Stressed-Out Folks Are Hugging Cows (And Moo Can Blame Them)
Reader, do you ever just really, really need a hug, but embracing your best friend or pet cat just doesn't hit the spot? Moooove over puppy cuddling sessions and goat yoga, there's another hot, new form of animal stress therapy in town, er, well, country -- cow-hugging.
The "self-care practice," which is known as "Koe knuffelen" (which literally translates to cow hugging) in Dutch, originated in a rural town in the Netherlands about a decade ago, according to the BBC, and has since gained popularity around the globe, including Switzerland and the U.S.
So how exactly does it work? Well, after a tour of a quaint farm, cuddlers find a cow and do just that for two to three hours, allowing the animal's relatively slow heartbeat and warm body temperature to help them relax. As a very stressed Midwestern girl, snuggling a cute, fluffy cow might just be the wholesome content I need right now -- and I'm not alone. It turns out science has proven exactly why this practice is just so soothing.
"Cow cuddling is believed to promote positivity and reduce stress by boosting oxytocin in humans, the hormone released in social bonding," the British outlet reported. "The calming effects of curling up with a pet or emotional support animal, it seems, are accentuated when cuddling with larger mammals." Sounds like Doja Cat may have been onto something all along when she rapped about how great cows were in her hit 2018 single, "Mooo!"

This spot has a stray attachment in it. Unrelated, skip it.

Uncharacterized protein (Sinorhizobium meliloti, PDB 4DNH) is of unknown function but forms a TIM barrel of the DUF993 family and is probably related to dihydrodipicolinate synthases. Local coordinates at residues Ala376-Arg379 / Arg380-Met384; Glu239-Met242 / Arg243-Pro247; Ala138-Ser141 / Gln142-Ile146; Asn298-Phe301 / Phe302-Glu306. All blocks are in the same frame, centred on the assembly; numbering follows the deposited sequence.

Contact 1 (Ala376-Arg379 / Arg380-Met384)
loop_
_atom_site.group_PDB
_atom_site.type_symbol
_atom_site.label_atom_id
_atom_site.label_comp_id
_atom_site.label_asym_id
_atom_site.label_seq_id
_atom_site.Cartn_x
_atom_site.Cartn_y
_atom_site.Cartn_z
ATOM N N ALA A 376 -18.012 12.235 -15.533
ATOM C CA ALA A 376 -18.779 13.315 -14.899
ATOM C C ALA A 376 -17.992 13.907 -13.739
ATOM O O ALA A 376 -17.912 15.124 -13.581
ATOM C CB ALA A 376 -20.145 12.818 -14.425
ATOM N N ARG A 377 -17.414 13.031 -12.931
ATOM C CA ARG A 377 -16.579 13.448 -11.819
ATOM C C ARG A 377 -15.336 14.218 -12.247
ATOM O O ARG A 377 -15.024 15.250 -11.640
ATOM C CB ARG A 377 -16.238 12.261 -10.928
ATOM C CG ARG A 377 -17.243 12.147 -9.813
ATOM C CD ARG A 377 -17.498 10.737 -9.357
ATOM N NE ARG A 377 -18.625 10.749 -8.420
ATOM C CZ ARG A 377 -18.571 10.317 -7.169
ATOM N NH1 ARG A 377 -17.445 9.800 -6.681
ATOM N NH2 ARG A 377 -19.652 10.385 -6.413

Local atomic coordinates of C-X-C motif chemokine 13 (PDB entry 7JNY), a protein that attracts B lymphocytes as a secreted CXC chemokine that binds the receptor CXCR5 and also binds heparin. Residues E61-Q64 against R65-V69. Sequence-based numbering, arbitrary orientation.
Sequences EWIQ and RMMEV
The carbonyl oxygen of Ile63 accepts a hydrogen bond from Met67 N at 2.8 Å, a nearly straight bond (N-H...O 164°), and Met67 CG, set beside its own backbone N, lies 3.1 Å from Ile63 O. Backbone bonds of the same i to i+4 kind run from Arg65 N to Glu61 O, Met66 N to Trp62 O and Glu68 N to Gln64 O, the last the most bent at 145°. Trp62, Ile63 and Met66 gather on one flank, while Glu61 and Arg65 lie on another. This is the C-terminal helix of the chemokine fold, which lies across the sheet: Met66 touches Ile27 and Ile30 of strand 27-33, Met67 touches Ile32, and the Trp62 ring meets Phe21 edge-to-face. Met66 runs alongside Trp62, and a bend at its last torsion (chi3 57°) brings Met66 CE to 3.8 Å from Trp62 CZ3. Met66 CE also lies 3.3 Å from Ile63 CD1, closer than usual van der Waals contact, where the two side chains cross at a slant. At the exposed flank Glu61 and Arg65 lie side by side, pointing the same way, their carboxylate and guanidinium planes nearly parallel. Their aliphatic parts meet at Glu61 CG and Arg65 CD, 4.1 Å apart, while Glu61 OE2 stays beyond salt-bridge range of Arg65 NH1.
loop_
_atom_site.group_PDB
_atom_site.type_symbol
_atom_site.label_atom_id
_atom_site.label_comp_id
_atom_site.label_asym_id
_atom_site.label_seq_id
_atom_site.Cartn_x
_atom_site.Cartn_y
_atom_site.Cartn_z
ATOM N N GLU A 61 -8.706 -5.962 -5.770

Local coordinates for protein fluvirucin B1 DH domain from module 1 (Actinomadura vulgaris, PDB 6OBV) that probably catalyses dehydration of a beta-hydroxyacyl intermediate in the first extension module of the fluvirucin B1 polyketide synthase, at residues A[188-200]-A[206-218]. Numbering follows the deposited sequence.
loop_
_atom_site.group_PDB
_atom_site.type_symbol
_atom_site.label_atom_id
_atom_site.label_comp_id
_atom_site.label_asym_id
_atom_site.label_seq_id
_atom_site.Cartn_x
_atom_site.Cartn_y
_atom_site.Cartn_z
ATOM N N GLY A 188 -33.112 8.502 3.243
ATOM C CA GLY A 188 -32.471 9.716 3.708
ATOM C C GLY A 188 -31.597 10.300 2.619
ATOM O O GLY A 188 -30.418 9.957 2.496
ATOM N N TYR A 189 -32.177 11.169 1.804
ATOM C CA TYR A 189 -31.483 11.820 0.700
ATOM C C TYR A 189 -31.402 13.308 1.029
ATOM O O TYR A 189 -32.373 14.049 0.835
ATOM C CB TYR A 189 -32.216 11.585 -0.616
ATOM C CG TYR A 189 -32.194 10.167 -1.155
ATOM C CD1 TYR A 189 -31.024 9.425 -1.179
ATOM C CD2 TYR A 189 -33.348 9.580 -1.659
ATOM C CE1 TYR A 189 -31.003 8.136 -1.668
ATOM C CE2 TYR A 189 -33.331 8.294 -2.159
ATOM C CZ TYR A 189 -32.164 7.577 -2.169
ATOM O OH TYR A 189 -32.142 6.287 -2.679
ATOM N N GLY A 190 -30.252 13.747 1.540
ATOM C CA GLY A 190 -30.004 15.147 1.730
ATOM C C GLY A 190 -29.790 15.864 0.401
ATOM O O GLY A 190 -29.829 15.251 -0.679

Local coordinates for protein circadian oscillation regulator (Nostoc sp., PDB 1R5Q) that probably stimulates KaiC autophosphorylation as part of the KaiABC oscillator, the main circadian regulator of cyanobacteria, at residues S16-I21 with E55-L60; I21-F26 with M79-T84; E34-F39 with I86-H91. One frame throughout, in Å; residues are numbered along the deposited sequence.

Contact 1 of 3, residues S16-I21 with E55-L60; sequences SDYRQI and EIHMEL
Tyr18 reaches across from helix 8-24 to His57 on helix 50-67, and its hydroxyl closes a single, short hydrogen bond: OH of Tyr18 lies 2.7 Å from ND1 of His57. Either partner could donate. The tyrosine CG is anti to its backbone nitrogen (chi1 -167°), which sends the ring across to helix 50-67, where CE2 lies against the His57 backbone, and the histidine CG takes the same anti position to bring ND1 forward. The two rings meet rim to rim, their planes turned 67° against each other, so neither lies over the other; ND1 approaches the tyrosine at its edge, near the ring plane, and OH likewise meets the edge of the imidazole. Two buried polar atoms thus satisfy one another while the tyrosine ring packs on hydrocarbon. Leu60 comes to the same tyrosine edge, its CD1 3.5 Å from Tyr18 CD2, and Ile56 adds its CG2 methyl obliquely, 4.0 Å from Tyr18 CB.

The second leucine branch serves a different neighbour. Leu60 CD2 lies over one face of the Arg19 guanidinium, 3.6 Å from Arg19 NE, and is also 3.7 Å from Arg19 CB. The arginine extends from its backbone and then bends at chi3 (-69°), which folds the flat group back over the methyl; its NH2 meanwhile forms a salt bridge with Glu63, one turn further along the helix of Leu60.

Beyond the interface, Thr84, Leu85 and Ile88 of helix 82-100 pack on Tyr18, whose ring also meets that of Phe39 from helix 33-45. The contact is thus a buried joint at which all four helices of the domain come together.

And it's not just humans that get something from the cuddles -- according to a 2007 study, the cows enjoy cuddles, too, expressing behaviors related to deep relaxation when being pet or embraced. It's truly the gift that keeps on giving. Moral of the story? When in doubt, hug it out -- especially with a cute, fluffy cow.
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